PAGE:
When the ancient Polynesians invented surfing, they often used a paddle to help them navigate. Fast-forward a few millennia, and Stand-Up Paddleboarding, or SUP, finds itself trendy again. Part of its increasing popularity is that standing upright allows surfers to spot waves more easily and thus catch more of them, multiplying the fun factor. Paddling back to the wave becomes less of a strain as well. The ability to cruise along on flat inland water, surveying the sights, is another advantage. Finally, its a good core workout. If youre sold on the idea, schedule an intro SUP lesson, free with board and paddle rental, and you may find yourself riding the waves like a Polynesian king.More
In the past 30 years, light artists have reimagined an art form that has always had the ability to turn the night sky, or a simple window, into luminescence. Last fall, the Yerba Buena Center for the Arts turned its southern glass wall into a parade of sound-sensing lights, Lightswarm, that changes with the movements of nearby people and things. Future Cities Lab, the San Francisco design company behind Lightswarm, has originated another notable light sculpture. Located by the YBCA's steps at 701 Mission, Murmur Wall will light up in arresting ways as it incorporates local trending search engine results and social media postings. Onlookers can offer their own contributions, which will feed into the Murmur Wall's data stream and light up the sculpture. What's trending in San Francisco? If you're walking by the YBCA, you can see firsthand — at least through light patterns that reflect the city's volatile internet habits.
Murmur Wall debuts Thursday at 6 p.m. and continues through May 31, 2017, at Yerba Buena Center for the Arts, 701 Mission St., S.F. Free; 415-978-2700 or ybca.org. More
In 2013, when Catharine Clark moved her eponymous gallery from 49 Geary to the Potrero Hill area, she gave herself more room to work with, including a dedicated media space that has shown indelible work by such artists as Shalo P ("The Bedroom Suite"), Nina Katchadourian ("In a Room Full of Strangers"), and Andy Diaz Hope and Jon Bernson ("Beautification Machines").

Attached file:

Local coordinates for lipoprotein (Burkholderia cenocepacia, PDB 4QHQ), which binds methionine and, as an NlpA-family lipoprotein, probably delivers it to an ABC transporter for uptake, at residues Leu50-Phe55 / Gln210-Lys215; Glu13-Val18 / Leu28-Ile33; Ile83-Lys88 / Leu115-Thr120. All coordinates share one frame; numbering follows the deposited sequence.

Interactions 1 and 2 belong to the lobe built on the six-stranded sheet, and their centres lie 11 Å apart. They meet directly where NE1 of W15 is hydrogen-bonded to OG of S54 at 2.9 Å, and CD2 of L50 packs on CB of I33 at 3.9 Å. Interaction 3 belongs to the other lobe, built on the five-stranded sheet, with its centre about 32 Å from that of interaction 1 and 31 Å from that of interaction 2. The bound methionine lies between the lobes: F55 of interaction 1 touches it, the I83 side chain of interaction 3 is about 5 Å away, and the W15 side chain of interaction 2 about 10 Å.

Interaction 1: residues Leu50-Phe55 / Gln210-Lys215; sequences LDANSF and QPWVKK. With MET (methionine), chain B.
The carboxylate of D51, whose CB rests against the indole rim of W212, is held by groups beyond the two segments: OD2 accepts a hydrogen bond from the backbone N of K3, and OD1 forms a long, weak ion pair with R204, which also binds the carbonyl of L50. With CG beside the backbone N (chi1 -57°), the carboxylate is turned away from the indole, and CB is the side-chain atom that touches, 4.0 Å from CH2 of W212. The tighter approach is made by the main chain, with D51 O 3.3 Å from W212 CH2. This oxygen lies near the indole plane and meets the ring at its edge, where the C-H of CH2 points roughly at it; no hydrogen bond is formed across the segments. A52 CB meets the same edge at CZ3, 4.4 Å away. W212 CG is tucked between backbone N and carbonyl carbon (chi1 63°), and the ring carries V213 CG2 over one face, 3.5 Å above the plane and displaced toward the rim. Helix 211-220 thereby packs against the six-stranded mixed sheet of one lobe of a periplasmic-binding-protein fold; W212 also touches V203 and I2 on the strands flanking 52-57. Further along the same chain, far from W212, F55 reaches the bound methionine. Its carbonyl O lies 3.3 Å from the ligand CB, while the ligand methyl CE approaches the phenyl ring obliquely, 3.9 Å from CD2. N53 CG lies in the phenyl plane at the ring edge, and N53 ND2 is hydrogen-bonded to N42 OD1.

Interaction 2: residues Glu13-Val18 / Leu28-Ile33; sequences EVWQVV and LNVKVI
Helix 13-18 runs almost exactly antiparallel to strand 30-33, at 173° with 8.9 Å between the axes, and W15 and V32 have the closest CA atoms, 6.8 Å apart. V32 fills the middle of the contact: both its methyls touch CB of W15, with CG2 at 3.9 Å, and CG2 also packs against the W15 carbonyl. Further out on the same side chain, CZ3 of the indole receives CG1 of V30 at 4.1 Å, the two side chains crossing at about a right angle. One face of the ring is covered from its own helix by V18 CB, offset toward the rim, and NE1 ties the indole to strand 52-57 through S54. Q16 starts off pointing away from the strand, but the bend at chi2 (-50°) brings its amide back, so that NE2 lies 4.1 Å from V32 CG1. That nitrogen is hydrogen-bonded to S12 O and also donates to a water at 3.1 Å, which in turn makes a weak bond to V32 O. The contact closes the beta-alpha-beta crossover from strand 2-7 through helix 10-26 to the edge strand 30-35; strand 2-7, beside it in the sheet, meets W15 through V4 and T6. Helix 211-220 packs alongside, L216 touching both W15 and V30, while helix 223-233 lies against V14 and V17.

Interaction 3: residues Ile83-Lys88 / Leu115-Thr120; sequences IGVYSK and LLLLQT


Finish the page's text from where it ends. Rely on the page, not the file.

One projects a cartoonish bird into a rickety castle in order to destroy villainous green pigs. Somehow, that synopsis survived a pitch meeting -- and any subsequent analysis -- to become Angry Birds. And if you haven't heard of Angry Birds -- well, don't admit that to your adolescent children. Or your Ph.D-possessing wife. Or anyone glued to their damn cell phone, firing away bird after bird at those damn pigs, investing serious amounts of time -- and, perhaps, a little money, too. Angry Birds is just about the most successful videogame there is.
It's a good question. We asked a psychology professor and videogame designer in hopes of finding out.
"The things that are happening are all very innocuous and happy and friendly," notes Seppo Helava, the co-founder of Self Aware Games. "For a game called Angry Birds, the birds aren't all that angry."
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Unlike, say, Farmville, Angry Birds, created by the Finnish firm Rovio, is not at all a bad game. Helava is impressed by the physics of the collapsing castles induced by the projected birds -- and notes that it's very easy to redo an errant shot. "You do something, you see what happens, and with no delay, you can try again. That keeps people playing. That lends to its addictiveness."